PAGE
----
The extent of Private Supplementary Tutoring (PST) upon higher education has received little attention in the academic literature. This study endeavours to discover the…
The extent of Private Supplementary Tutoring (PST) upon higher education has received little attention in the academic literature. This study endeavours to discover the extent of the PST phenomenon and the socioeconomic determinants behind the demand for it amongst students in science-related disciplines at Kuwait University (KU).
A quantitative research paradigm was employed. By using a questionnaire survey method, data was collected from 475 participating students from twelve different colleges at KU. The questionnaires were analyzed using SPSS.
The findings showed that 50.1% of students employing PST in KU to some extent. The study also found that PST is more important in certain subjects than others. The students and/or their families also bear the cost of these extra educational expenses. The findings also indicated that a college student’s gender, the academic year of study, university allowance, alternative income sources, family financial status and monetary support all play a statistically significant role in whether they receive PST.
deeper analysis of these factors, which underly the demand for PST, may offer a better understanding of its role in higher education, the functionality of higher education as a whole, and the effects of current policy and the political landscape.
While significant attention has been given to PST in K-12 education over the last few decades, this study is extended significantly into the as-yet uncharted waters of higher education. This study focused on PST in higher education and the socioeconomic determinants behind its demand.
The purpose of this paper is to explore the role of administration and faculty members in developing character education within public and private universities in Kuwait…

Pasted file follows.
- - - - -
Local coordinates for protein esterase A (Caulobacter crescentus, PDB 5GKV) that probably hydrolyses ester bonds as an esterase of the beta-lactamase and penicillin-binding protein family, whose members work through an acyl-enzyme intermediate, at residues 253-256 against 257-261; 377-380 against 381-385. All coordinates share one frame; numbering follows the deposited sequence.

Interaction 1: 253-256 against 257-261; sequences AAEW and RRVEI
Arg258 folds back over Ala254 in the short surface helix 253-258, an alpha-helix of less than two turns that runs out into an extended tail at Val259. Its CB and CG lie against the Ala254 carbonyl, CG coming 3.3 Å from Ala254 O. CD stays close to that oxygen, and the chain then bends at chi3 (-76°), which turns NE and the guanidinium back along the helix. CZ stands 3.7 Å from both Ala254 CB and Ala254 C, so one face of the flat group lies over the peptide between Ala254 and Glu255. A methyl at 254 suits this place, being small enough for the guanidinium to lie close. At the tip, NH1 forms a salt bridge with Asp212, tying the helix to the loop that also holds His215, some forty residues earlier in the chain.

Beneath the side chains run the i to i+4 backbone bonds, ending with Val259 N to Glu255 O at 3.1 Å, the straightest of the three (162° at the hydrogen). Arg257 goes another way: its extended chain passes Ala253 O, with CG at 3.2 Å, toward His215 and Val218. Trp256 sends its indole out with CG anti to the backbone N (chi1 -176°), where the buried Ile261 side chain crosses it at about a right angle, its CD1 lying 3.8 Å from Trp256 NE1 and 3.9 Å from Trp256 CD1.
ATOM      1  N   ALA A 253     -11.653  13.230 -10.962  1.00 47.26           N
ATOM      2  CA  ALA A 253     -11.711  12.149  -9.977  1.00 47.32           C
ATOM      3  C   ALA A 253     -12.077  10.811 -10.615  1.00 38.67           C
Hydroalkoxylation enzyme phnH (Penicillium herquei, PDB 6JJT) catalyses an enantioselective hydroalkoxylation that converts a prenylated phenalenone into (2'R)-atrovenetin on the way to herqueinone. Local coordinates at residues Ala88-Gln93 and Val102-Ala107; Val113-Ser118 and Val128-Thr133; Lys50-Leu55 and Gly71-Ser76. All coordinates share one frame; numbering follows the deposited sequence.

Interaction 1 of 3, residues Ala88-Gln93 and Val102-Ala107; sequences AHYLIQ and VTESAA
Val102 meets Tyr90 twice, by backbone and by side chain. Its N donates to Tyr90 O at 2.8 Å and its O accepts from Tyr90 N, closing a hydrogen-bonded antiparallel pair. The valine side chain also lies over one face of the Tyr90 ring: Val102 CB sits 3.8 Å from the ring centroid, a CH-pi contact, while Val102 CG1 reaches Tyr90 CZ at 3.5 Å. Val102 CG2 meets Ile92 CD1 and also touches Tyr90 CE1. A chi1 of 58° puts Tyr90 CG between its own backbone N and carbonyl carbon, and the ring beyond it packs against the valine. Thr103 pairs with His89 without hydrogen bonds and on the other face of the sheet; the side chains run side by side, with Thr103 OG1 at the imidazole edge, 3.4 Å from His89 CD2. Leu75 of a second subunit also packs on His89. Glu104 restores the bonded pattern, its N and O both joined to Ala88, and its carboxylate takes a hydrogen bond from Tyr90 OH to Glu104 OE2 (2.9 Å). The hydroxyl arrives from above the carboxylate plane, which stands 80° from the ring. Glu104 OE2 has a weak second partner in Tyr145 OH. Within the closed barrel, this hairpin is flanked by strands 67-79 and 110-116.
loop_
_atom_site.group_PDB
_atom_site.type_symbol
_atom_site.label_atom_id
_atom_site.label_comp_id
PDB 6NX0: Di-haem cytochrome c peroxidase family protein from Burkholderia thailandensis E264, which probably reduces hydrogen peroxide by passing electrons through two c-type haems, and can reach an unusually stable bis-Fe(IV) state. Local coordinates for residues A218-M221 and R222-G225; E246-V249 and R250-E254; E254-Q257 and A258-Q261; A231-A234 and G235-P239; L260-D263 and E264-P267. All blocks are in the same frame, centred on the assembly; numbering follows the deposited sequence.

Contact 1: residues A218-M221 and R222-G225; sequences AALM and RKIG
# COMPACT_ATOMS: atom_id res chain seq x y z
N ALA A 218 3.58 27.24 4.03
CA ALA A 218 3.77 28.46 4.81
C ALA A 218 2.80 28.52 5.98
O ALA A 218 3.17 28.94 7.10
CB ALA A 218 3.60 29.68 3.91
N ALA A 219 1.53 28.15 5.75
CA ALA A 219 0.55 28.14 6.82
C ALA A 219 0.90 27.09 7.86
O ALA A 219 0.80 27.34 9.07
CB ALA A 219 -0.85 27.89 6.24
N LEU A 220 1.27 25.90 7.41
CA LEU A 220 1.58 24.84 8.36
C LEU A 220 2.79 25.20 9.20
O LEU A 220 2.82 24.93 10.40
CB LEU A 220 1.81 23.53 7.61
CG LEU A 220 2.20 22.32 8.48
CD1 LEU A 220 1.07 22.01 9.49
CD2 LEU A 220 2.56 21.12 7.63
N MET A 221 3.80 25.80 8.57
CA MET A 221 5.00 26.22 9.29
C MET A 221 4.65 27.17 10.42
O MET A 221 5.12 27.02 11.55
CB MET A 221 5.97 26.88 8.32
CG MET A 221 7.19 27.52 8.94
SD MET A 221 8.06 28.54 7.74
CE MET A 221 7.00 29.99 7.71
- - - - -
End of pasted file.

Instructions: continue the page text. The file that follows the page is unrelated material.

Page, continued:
The purpose of this paper is to explore the role of administration and faculty members in developing character education within public and private universities in Kuwait. It further aims to explore the value of character education in effecting the quality experience of higher education.
The researchers employed a quantitative research paradigm, using a questionnaire survey method to collect data from faculty members at major public and private Kuwaiti universities. They used Statistical Package for the Social Sciences to analyze a total of 298 questionnaires.
The findings revealed that universities do indeed play a “strong” role in student character education. However, within public universities, it is the faculty themselves who form the key ingredient in the process rather than the administrative body, which is perceived to have a “Medium” effect. Conversely, at private universities, the administration and faculty both merited a “strong” role in developing character education.
The study will provide leaders with several recommendations to improve the integrated development of universities through fostering character education.
While K-12 education has received significant attention regarding the moral and character development of students over the last few decades, this study, extends this research significantly into higher education; focusing upon character development at university and comparing its implementation at both public and private institutions.